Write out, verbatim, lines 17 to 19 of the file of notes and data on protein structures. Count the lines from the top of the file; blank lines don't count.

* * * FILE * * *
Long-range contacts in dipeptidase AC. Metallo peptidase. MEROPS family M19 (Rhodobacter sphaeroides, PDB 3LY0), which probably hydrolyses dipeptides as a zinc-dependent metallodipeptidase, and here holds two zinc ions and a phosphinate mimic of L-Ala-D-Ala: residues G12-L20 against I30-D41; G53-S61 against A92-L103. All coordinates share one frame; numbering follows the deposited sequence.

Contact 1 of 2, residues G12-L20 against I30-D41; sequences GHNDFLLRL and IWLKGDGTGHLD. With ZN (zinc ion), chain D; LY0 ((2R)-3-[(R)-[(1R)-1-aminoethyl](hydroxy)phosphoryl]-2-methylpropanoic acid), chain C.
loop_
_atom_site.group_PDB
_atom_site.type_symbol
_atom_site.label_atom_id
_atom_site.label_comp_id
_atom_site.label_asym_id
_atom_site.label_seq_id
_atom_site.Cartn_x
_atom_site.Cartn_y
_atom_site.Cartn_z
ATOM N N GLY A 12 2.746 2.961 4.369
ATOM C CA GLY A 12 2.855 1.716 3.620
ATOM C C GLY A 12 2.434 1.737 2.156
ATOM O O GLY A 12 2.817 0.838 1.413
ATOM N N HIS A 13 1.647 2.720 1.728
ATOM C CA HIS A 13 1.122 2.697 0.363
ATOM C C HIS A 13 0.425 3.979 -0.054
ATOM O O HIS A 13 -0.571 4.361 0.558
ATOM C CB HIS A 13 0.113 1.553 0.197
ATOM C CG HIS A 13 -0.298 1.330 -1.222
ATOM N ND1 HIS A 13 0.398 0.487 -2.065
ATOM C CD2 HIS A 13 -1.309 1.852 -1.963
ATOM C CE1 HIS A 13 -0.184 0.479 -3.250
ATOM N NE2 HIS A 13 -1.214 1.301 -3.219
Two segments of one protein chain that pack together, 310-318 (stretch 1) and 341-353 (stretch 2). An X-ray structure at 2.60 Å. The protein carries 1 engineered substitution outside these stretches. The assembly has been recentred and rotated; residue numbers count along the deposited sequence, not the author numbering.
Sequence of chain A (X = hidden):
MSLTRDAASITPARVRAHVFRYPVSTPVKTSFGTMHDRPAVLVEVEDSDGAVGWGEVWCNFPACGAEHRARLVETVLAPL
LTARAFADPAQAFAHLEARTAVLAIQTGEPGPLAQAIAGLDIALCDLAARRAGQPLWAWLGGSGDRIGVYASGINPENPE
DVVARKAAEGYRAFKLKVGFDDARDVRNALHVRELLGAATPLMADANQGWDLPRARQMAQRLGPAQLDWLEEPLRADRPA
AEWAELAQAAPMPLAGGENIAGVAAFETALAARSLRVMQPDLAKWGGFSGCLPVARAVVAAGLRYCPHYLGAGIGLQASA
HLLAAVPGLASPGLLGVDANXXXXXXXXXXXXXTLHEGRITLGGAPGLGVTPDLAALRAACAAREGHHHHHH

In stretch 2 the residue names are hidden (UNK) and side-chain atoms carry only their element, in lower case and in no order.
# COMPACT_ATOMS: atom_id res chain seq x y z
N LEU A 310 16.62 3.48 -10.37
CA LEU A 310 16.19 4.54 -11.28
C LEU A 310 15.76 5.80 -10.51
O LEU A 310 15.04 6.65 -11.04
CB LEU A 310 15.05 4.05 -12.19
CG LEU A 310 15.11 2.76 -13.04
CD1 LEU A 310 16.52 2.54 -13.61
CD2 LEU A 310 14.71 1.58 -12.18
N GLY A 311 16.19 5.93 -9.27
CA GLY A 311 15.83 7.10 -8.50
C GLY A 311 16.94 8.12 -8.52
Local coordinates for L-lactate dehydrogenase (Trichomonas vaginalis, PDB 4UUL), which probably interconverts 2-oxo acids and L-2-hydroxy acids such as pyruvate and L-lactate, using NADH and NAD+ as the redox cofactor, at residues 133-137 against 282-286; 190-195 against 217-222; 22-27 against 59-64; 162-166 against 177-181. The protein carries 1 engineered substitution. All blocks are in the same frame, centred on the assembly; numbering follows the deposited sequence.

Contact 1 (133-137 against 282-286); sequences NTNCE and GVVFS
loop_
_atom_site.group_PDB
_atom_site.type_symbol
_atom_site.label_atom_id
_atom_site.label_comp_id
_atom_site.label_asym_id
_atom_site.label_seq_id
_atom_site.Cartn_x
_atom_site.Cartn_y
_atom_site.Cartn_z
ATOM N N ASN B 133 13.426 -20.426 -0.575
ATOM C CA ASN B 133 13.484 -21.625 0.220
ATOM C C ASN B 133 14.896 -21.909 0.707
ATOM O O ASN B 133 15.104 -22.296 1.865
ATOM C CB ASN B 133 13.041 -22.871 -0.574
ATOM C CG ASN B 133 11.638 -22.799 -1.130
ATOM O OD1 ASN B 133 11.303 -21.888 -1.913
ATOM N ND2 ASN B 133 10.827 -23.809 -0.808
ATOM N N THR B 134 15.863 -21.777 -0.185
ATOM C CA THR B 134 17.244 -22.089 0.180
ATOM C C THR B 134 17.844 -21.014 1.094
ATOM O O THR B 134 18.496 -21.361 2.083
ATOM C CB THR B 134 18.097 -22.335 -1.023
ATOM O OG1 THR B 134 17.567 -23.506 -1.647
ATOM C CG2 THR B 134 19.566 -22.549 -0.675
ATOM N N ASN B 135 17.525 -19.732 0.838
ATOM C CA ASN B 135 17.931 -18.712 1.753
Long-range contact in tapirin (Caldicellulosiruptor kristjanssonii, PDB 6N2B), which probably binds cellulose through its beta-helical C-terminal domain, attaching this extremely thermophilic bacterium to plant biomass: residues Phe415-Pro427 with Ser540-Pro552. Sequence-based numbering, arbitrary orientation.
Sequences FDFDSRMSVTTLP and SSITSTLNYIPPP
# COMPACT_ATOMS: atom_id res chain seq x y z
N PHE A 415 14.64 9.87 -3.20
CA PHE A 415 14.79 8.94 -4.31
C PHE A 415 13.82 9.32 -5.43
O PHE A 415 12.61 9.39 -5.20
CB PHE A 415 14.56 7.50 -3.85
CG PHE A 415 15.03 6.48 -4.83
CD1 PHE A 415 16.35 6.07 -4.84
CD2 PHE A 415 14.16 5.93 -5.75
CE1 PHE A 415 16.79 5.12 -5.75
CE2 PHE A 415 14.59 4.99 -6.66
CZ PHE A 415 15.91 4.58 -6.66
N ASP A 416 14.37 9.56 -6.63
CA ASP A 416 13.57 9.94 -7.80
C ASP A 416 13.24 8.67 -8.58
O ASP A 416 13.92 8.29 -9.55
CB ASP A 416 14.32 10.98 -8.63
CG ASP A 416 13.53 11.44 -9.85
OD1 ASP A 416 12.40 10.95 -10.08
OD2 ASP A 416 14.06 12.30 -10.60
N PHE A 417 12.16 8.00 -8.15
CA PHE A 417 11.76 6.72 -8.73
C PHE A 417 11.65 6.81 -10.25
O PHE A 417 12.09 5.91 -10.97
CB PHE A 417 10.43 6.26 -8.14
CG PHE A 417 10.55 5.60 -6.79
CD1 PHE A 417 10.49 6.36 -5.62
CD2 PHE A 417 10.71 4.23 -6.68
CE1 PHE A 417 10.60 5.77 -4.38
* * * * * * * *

ATOM N N HIS A 13 1.647 2.720 1.728
ATOM C CA HIS A 13 1.122 2.697 0.363
ATOM C C HIS A 13 0.425 3.979 -0.054